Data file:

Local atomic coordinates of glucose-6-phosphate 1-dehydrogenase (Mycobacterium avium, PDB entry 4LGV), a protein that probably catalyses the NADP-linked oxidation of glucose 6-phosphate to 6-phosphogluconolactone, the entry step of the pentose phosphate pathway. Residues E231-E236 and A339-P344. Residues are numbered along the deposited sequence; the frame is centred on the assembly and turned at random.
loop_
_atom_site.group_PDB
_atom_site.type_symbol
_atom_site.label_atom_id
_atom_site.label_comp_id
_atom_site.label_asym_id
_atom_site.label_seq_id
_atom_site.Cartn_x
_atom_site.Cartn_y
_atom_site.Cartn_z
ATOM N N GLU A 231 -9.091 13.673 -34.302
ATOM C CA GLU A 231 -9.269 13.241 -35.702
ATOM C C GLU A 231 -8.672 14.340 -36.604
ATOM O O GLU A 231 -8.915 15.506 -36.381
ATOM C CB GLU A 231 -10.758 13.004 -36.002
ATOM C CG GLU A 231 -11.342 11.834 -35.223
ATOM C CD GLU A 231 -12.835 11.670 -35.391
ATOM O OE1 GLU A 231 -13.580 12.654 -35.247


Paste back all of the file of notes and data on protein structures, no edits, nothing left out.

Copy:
Local atomic coordinates of glucose-6-phosphate 1-dehydrogenase (Mycobacterium avium, PDB entry 4LGV), a protein that probably catalyses the NADP-linked oxidation of glucose 6-phosphate to 6-phosphogluconolactone, the entry step of the pentose phosphate pathway. Residues E231-E236 and A339-P344. Residues are numbered along the deposited sequence; the frame is centred on the assembly and turned at random.
loop_
_atom_site.group_PDB
_atom_site.type_symbol
_atom_site.label_atom_id
_atom_site.label_comp_id
_atom_site.label_asym_id
_atom_site.label_seq_id
_atom_site.Cartn_x
_atom_site.Cartn_y
_atom_site.Cartn_z
ATOM N N GLU A 231 -9.091 13.673 -34.302
ATOM C CA GLU A 231 -9.269 13.241 -35.702
ATOM C C GLU A 231 -8.672 14.340 -36.604
ATOM O O GLU A 231 -8.915 15.506 -36.381
ATOM C CB GLU A 231 -10.758 13.004 -36.002
ATOM C CG GLU A 231 -11.342 11.834 -35.223
ATOM C CD GLU A 231 -12.835 11.670 -35.391
ATOM O OE1 GLU A 231 -13.580 12.654 -35.247